The Sella Pilota club now has a really first-class website with all the results, fixtures and photos. This is the link:
… and even though it´s in Valencian, the Google translator should render it understandable.
Recent victories include a 10-6 win over Parcent, turning the game around from 0-5, and a whole string of victories in that morning´s Youth Tournament against Campello, in which Sella won 6 out of the 8 games.
More or less from March through to November the main Square in Sella is often taken over at the weekend by fiercely cotested games of our national sport – Pilota Valenciana.It´s an ancient street game at which Sella, a very small village, excels at all levels. The action is a bit like tennis combined with squash and fives…. There´s an explanation below and a link to a rather learned history of the game.
In Sella we play nearly all the different versions of the game of Pilota Valenciana ( llargues, palma, perxa, galotxa, frontó, raspall, escala I corda…) but mainly we play the three versions of the game played with lines drawn:
A Llargues: The version ofStreet Pilota Valenciana in which the ball is served at the opposing team either on the volley or on the first bounce, scoring 15 when the ball crosses the line marking the limit of play.
A Palma: The version with identical rules to the “llargues” game but making the serve always from below. In the “ Palma” game, the player serves facing the opposition and hits the ball with the hand completely open, having made a semi-circular motion with his arm.
A Perxa: The version of the street game in which the service must be taken from above a mark (usually a string) on the wall, before starting the serve: as from that point it is played the same as in the two previous games.
*In these versions the ball used is a Pilota de badana, a ball made from sheepskin, which has always been used in the street games because it´s cheaper than a leather ball ( used in the Trinquet versions) The object of these games is always to win “rattles”, lines, which you do by winning the first or second fifteen after you serve one or two successful lines. You play up to 10 games and the score is like in tennis; fifteen, thirty, forty, game.
The teams in the Club de Pilota de Sella play in the Palma and Llargues Leagues in the Plaça Major de Sella from the beginning of March until the month of July. Also, from August to November we play in the Perxa League. As well as this, in the course of the year, there are many games in the Fiestas or other competitions in which our players participate. Of especial importance is the Sella Fiesta Game, the first Tuesday in October in which the best players in the Land of Valencia take part and you could say that this is probably the most important game of the year.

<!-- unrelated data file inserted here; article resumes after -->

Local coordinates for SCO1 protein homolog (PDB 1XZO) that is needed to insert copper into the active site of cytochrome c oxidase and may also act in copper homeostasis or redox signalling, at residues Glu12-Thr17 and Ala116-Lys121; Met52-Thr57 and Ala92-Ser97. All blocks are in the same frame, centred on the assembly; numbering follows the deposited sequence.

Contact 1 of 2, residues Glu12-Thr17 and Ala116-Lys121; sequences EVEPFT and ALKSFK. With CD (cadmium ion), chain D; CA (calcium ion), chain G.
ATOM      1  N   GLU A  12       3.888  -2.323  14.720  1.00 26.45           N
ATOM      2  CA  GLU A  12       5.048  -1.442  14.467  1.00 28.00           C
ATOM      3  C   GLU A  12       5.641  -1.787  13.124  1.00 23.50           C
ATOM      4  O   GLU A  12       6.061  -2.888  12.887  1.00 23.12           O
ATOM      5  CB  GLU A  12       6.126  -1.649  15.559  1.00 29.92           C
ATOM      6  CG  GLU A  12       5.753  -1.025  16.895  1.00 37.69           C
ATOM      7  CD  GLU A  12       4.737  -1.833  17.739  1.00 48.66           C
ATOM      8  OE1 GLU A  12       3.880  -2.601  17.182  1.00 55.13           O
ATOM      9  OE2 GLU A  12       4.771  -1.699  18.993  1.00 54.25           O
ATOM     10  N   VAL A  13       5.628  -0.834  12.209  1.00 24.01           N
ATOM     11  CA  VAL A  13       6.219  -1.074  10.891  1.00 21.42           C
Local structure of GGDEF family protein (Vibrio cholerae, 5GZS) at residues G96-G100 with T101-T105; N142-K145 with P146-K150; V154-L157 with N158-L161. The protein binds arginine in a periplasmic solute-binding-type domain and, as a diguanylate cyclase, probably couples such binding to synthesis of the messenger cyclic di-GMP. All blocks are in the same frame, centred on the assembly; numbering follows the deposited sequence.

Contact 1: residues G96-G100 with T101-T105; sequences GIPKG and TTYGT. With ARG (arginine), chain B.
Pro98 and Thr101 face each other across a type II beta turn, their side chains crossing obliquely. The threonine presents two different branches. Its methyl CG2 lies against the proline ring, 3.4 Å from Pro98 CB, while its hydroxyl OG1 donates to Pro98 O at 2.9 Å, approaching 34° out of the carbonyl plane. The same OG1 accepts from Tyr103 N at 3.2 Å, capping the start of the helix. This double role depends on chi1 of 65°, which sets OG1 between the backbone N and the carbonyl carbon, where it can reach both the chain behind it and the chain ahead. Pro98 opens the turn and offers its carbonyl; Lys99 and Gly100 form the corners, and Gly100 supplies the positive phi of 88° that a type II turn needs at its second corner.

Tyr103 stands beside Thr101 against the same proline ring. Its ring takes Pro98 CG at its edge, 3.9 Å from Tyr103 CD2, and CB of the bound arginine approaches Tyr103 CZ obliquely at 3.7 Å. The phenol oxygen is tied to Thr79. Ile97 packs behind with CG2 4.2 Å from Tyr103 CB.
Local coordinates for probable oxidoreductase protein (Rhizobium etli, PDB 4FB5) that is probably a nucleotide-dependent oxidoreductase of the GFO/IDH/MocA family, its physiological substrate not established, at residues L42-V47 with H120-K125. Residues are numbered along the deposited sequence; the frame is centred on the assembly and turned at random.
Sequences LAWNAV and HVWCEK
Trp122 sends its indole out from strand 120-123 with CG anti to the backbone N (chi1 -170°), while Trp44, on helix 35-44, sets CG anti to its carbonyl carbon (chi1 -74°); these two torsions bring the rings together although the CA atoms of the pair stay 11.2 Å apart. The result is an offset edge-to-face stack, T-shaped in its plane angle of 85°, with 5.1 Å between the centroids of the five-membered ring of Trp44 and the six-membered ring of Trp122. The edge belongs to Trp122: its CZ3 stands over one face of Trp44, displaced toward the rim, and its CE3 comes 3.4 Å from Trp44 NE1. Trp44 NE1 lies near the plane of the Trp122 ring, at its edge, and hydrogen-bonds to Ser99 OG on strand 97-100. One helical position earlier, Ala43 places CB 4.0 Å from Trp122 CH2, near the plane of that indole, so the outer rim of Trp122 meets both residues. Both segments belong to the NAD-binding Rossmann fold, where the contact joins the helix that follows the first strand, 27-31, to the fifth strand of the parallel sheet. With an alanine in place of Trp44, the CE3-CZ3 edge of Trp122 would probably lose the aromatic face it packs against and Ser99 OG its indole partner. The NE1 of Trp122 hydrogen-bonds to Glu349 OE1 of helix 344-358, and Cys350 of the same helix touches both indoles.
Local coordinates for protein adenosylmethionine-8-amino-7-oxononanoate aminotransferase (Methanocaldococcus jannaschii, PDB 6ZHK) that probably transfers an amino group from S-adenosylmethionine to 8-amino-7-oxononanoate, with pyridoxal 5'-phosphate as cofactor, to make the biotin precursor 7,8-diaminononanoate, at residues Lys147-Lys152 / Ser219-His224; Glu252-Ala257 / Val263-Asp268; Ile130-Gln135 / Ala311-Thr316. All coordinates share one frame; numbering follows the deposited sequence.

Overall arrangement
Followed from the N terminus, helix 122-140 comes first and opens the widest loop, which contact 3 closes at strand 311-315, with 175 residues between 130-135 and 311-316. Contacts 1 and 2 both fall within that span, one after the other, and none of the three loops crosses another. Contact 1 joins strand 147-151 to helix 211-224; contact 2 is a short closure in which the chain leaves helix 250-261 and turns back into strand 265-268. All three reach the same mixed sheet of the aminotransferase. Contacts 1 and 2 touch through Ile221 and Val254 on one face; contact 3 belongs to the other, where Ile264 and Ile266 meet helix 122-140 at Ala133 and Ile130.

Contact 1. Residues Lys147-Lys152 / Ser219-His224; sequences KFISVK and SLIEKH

(*NB: if the descriptions of the procedure above don´t seem too clear, blame the translator!)
Find out more on the web – but most of it is in Valencian…
Web del Club de pilota Sella. www.pilotasella.es
Web de la Lliga de Llargues i Palma. www.fpvllargues.es
Web de la Federació de Pilota Valenciana. www.fedpival.es
…and to end up, here´s some history, the backstory behind Valencia´s national Sport.
Pilota Valenciana – the History
Pilota is a sport which has been played since time immemorial by peoples as diverse as the Mayas, the Egyptians and the Japanese. Here in the country of Valencia, it began, as did so many other important parts of our culture, with the Greco-Roman tradition. Spread by Roman soldiers, the game was played in France, Belgium, Italy and in the Iberian peninsular throughout the Middle Ages with different versions equivalent to what today is termed “llargues” or “ escala i corda”, according to whether the playing area was open or enclosed.
In the Kingdom of Aragón, the game of Pilota was very popular even enjoying Royal patronage or being regularly prohibited in various towns, an indication of how little notice was taken of such prohibitions.
In the Land of Valencia the game first appeared with the Knights of the Reconquest, participation and popularity extending from the King himself through the nobility, the priesthood and down to the people and the most humble in every street. The Castillian Kings and nobles, as always following the fashions from across the Pyrenees, also became fans and players of the game which was, through the fifteenth, sixteenth, seventeenth and eighteenth centuries the most played game among both the aristocracy and the people. Limitations, fines and prohibitions together with the appearance of new entertainments caused the game of Pilota to lose importance bit by bit until in the end it disappeared entirely from Cataluña, Castilla, Aragon and the Balearic Islands in the course of then eighteenth and nineteenth centuries.. The situation in the Land of Valencia was very different: the prohibitions on playing the game in the street didn´t affect the game played in the Trinquet (a purpose-built hall for Pilota) which remained a vigorous sport across the centuries and was practiced by the flower of Valencian nobility- It managed to keep strong right up to the modern-day, Trinquet version and street version, side by side.